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Angels falter again

They just can't get past Red Sox

Mike Scioscia's team played better vs. the Sox this postseason, but not well enough. Mike Scioscia's team played better vs. the Sox this postseason, but not well enough. (Elsa/Getty Images)
By Ken Peters
Associated Press / October 8, 2008
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ANAHEIM, Calif. - They were baseball's best over the long, hot summer. Then came October, and another big chill.

The Los Angeles Angels seemed to have it all: a powerful lineup strengthened by newcomers Torii Hunter and Mark Teixeira, an impressive rotation headed by John Lackey, and a bullpen anchored by record-setting closer Francisco Rodriguez.

They won 100 games for the first time in franchise history, with eight of those victories coming in their nine meetings with the Red Sox, and baseball observers praised the Angels as a team that did the little things correctly.

But for the third time in four years, the Angels went cold against the Red Sox in the first round of the playoffs, this time often freezing up with men on base. They managed to win just one game against the team that has become their postseason nemesis, and their hopes of bringing the series back to Anaheim for a fifth and deciding game essentially ended with a failed squeeze bunt, of all things.

"We played much better this series than going back to '04 or '07 against them," manager Mike Scioscia said.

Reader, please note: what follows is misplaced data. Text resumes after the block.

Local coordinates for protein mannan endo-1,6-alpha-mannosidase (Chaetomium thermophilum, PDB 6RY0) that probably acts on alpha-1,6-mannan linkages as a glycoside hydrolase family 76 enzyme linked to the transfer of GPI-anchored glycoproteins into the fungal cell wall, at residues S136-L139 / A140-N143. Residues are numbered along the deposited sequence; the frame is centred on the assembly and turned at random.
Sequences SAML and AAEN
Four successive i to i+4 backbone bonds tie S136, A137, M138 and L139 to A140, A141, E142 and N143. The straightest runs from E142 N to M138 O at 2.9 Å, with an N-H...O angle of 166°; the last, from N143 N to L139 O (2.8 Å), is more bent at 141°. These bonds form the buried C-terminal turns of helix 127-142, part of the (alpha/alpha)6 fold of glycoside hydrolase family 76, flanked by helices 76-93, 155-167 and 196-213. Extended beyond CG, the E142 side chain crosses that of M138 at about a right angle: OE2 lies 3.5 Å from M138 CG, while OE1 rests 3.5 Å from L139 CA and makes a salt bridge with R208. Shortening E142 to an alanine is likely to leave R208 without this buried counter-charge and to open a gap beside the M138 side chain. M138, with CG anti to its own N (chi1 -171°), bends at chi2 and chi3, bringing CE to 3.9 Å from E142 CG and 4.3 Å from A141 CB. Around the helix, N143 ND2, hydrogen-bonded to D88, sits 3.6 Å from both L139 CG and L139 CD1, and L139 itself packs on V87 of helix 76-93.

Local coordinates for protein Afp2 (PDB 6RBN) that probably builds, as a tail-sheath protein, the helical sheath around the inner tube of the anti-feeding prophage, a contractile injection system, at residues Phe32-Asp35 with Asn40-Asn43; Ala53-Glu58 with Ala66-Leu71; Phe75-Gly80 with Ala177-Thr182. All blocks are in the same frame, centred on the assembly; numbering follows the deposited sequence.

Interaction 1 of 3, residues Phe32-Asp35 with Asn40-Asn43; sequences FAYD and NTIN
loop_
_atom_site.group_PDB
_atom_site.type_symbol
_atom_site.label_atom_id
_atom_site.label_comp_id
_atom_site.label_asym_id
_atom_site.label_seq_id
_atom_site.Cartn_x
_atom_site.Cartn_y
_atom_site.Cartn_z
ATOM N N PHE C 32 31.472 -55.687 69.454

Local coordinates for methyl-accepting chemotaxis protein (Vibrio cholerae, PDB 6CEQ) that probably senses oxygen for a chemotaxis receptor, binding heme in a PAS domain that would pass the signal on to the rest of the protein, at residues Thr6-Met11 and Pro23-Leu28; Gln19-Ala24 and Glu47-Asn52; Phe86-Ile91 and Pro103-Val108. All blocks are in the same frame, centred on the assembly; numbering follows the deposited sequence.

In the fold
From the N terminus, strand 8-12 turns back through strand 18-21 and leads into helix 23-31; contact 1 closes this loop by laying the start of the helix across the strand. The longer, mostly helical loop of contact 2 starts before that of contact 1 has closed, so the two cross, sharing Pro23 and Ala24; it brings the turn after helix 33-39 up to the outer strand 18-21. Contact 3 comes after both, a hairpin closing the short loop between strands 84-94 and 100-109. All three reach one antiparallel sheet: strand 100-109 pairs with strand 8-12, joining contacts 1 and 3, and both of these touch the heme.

Indeed, they were swept by the Red Sox in the first round in both those years. The Angels' 5-4, 12-inning victory in Game 3 this year is their lone win in the last 13 postseason contests against Boston.

"How can this keep happening?" Angels infielder Chone Figgins wondered.

Los Angeles won the AL West in four of the past five years, only to be eliminated three times by the Red Sox in the opening round and by the Chicago White Sox in the 2005 ALCS.

Owner Arte Moreno and general manager Tony Reagins face some big decisions: Do they exercise options on Vladimir Guerrero ($15 million), Garret Anderson ($14 million), and Lackey ($9 million). Do they try to re-sign Teixeira, who was brought in for the last two months of the season and is eligible for free agency? Do they attempt to keep Rodriguez, who set a major league record with 62 saves but gave up a game-deciding, two-run homer to J.D. Drew in Game 2?

The Angels may be willing to let Rodriguez go because Jose Arredondo has shown he could take over the closer's role. Rodriguez is likely to command a five-year deal worth at least $75 million on the free agent market.

"This has been my family for 10 years. I would love to stay here for many years. I don't know what's going to happen," Rodriguez said.

Dissecting the Angels' latest postseason flop would seem to boil down to one telling number - 43. That's how many runners they stranded in the four games while scoring only 13 runs.

Then there was the Angels' squeeze that failed in the ninth inning of the concluding game Monday, when Erick Aybar missed his bunt attempt and catcher Jason Varitek tagged out Reggie Willits.

"Erick is one of the best bunters we have," Scioscia said, "and it didn't work out."

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